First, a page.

Gelotophobia: living a life in fear of laughter

By Pippa Stephens
Health reporter, BBC News

image copyrightThinkstock
image captionLaughter can be threatening to gelotophobes, who think it is malicious and directed personally at them

Being in the middle of a group of laughing friends is usually a happy experience, but for those with an unusual phobia it is anything but. They are people with gelotophobia - a fear of laughter.

Drummond* (all names have been changed), 18, from the US, told researchers: "I hear people laughing and I assume they are laughing at me. I tense up and get ready for a fight, I can feel the adrenaline.

"I hardly ever talk or do anything that could cause me to be laughed at. I remain stone-faced most of the day.

"I see other people having fun. Sometimes I want to change and be like them.

"But I don't want to get there and be made fun of because I am different."

'Extreme anger'

His description of his condition was recorded by Dr Tracey Platt, at the University of Zurich, in Switzerland.

She is part of a body of scientists across the world, including Africa, Canada, India and Russia, trying to understand what causes the condition.

Gelotophobes either do not understand what laughter is, or they think it is directed at them in a negative, malicious way and feel scared when they hear it.

They often find being around people difficult, and may suffer stress headaches, dizziness and bouts of trembling in social situations.

image copyrightThinkstock
image captionPeople with the phobia may struggle to find love as flirting often involves laughing, scientists say

Chukar, 37, is from Israel. He says he feels "ashamed" and "embarrassed" when he hears people laugh.

"When I hear laughter I feel above average to extreme anger which starts as a visceral reaction that would last for hours, and sometimes days. I also get extreme body tension, and headaches."

Chukar says he sidesteps social situations in favour of reading and playing solitary sports.

Avoided 'like plague'

He says: "When others sought to bait me and use me as the butt of their jokes to impress their friends then I would fight.

"I have got into few fights in my life, but when I did my target usually got badly hurt and the rest of the group avoided me like the plague."

Working in a busy office can seem an insurmountable challenge if every time someone laughs, it feels like a personal attack. People with the condition can be limited in the sorts of jobs they can get.

Long term, the phobia can lead to anxiety and low self-esteem. It is also associated with depression.

Gelotophobes can struggle to make friends, find love, or form lasting relationships.

"I am alone and cope alone," says Chukar.

Legacy of bullying

Academic research into people with gelotophobia started in 2008, so it is still largely a mystery exactly what lies behind it, meaning treatment is relatively limited.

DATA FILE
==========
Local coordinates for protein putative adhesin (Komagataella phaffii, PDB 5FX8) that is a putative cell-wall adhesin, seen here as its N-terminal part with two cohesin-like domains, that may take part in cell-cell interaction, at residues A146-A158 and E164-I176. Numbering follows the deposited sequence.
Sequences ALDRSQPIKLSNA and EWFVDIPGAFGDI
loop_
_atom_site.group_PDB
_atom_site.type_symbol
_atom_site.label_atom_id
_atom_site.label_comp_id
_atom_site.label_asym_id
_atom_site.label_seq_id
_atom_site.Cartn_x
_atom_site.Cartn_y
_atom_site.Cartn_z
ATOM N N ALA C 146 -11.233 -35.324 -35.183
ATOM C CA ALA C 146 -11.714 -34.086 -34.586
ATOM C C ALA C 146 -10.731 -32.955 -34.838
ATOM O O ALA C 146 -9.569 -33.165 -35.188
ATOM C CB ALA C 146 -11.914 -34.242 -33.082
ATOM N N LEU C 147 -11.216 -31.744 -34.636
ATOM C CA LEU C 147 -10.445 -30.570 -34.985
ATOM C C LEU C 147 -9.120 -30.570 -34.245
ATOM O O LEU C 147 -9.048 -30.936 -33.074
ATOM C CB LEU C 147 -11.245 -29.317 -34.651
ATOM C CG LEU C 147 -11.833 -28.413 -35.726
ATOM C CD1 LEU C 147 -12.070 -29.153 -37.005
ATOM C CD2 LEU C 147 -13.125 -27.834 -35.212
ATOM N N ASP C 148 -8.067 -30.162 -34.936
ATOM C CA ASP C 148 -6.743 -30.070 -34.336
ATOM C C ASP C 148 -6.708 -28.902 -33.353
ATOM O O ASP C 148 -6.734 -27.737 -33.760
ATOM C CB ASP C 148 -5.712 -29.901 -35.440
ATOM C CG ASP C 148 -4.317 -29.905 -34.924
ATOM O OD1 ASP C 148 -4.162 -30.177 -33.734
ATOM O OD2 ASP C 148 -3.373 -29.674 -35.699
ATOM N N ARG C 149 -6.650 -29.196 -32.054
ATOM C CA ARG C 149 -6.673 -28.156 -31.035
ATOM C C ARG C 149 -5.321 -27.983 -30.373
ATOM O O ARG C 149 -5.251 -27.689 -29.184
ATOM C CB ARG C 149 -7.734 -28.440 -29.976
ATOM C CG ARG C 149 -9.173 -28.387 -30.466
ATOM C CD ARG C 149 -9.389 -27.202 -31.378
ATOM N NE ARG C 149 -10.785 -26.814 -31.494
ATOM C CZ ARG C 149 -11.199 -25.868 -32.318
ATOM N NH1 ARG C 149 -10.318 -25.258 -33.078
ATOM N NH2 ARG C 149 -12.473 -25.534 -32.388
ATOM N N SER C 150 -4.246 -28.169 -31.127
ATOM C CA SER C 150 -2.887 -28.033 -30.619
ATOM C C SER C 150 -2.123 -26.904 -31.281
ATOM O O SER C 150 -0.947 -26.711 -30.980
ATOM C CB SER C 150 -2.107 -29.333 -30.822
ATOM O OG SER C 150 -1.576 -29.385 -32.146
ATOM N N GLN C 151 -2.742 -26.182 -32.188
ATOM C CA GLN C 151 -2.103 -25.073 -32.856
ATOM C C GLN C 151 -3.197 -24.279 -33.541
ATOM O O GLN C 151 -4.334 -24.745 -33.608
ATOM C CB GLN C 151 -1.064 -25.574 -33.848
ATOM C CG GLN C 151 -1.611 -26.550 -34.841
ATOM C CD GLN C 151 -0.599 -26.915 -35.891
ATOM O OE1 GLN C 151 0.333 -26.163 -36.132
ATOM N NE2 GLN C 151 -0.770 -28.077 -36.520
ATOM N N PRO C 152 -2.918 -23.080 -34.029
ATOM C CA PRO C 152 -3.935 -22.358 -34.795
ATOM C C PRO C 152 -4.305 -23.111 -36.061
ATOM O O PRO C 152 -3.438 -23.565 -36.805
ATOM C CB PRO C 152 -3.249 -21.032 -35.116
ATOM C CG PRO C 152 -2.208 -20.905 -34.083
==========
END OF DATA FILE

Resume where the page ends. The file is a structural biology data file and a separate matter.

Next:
Dr Platt says the causes are likely to be a child's environment, how their personality develops, their school life, social life and their own humour.

image copyrightThinkstock
image captionThe phobia may stem from being bullied at an early age

She says many gelotophobes report being bullied at school.

"The question is what came first? Does someone have a disposition that makes them sensitive and there is a mismatch, which means they feel they are being bullied in the first place?"

Or it could be a straightforward response to bullying, she says.

Dr Platt believes the phobia would not suddenly develop at the age of 30 and also that there is a link to Asperger syndrome.

Humour fall-out?

Dr Platt works to understand what facial expressions are linked with feeling afraid of laughter.

After filling out online questionnaires, her volunteers come into the lab in Zurich.

She uses avatars to show them a range of facial expressions, to see exactly when a smile becomes upsetting.

"It may be that gelotophobes can be reprogrammed," she said.

image copyrightThinkstock
image captionGelotophobes say they prefer solitary sports over being social, and may avoid situations with people

But they are "not at the point where they can test treatment", as the field is so new, she adds.

Dr Platt says she wants the condition to be easily identified by therapists, who can then help to shape a patient's treatment in future.

Britain has the highest prevalence of people with the phobia, says Dr Platt, likely due to its culture of humour, with 13% of the population gelotophobic to some extent.

It leads the world for extreme gelotophobia, with 1% of the UK population categorised as having a pathological fear of laughter, which impacts greatly on their daily life.

There are also higher numbers in some parts of Asian culture, she says, where shame could be used as a form of control.

"But Denmark has the lowest gelotophobia in society, as laughing at somebody else - you just don't do it.

"It is seen as very wrong to laugh at another's misfortune," she added.

Just under 2% of Denmark's population have the condition.

'Index of problems'

Prof Sophie Scott at University College London is researching the neuroscience of voices, speech and laughter.

She said: "I do not think you can play down the importance of laughter. It is absolutely endemic."

Prof Scott said laughter had a key role in helping people to deal with negative emotions, and to feel calm and cheerful, that would not be available to gelotophobes.

She added: "You can imagine it would be highly unpleasant if you could not join in with laughter or react in a nice way."

Prof Scott said being gelotophobic could be an index of people's social problems or personality traits rather than laughter.

Work is ongoing to focus on what was happening in the brains of children with disorders which can result in gelotophobia, to understand its neurological basis, she said.

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